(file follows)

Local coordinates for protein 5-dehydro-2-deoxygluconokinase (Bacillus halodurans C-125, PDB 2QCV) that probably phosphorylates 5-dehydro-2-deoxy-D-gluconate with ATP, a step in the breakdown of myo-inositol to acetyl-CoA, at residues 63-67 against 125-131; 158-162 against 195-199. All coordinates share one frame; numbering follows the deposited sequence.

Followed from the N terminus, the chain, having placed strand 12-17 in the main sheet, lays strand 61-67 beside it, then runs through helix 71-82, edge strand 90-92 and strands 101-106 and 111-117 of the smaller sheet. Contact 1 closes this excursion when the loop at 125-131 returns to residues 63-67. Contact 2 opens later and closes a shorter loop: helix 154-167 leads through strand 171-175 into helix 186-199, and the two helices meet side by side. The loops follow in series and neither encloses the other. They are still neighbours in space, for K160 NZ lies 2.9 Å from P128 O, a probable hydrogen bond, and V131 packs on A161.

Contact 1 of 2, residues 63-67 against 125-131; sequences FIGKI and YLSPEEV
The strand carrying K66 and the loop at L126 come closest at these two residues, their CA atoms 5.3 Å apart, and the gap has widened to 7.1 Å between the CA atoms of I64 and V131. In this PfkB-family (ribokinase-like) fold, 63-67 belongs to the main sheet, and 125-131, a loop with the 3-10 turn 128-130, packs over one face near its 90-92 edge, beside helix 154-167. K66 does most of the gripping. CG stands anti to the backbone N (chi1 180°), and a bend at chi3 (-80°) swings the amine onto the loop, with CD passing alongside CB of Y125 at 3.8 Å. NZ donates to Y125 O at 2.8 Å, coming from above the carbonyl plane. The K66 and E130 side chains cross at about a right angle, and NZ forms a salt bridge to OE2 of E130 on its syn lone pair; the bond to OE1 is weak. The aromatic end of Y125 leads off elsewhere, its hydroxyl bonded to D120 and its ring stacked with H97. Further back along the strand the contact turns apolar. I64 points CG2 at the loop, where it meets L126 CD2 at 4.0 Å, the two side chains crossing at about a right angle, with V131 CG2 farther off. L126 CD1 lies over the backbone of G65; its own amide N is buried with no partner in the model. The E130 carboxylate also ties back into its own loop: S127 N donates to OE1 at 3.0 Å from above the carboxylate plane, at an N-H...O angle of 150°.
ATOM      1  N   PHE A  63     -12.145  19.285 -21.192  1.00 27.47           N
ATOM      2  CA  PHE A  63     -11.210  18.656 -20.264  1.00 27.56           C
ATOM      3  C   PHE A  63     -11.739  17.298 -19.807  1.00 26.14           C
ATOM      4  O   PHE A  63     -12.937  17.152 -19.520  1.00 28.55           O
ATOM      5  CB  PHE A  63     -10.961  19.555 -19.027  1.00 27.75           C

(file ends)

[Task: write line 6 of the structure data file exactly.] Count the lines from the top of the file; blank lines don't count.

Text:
ATOM      2  CA  PHE A  63     -11.210  18.656 -20.264  1.00 27.56           C